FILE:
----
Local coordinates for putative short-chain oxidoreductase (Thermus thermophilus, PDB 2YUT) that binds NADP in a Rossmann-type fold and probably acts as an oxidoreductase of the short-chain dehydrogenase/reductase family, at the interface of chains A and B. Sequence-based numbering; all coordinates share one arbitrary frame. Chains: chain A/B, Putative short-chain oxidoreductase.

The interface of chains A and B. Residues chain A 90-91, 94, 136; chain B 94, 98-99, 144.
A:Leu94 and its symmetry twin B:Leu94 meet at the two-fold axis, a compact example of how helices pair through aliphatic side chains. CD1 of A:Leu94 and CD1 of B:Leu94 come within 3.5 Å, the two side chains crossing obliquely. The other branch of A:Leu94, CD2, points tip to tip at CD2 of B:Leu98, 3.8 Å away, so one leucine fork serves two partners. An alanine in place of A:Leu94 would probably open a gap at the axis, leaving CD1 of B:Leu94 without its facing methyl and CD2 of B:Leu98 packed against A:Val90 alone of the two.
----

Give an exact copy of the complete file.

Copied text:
Local coordinates for putative short-chain oxidoreductase (Thermus thermophilus, PDB 2YUT) that binds NADP in a Rossmann-type fold and probably acts as an oxidoreductase of the short-chain dehydrogenase/reductase family, at the interface of chains A and B. Sequence-based numbering; all coordinates share one arbitrary frame. Chains: chain A/B, Putative short-chain oxidoreductase.

The interface of chains A and B. Residues chain A 90-91, 94, 136; chain B 94, 98-99, 144.
A:Leu94 and its symmetry twin B:Leu94 meet at the two-fold axis, a compact example of how helices pair through aliphatic side chains. CD1 of A:Leu94 and CD1 of B:Leu94 come within 3.5 Å, the two side chains crossing obliquely. The other branch of A:Leu94, CD2, points tip to tip at CD2 of B:Leu98, 3.8 Å away, so one leucine fork serves two partners. An alanine in place of A:Leu94 would probably open a gap at the axis, leaving CD1 of B:Leu94 without its facing methyl and CD2 of B:Leu98 packed against A:Val90 alone of the two.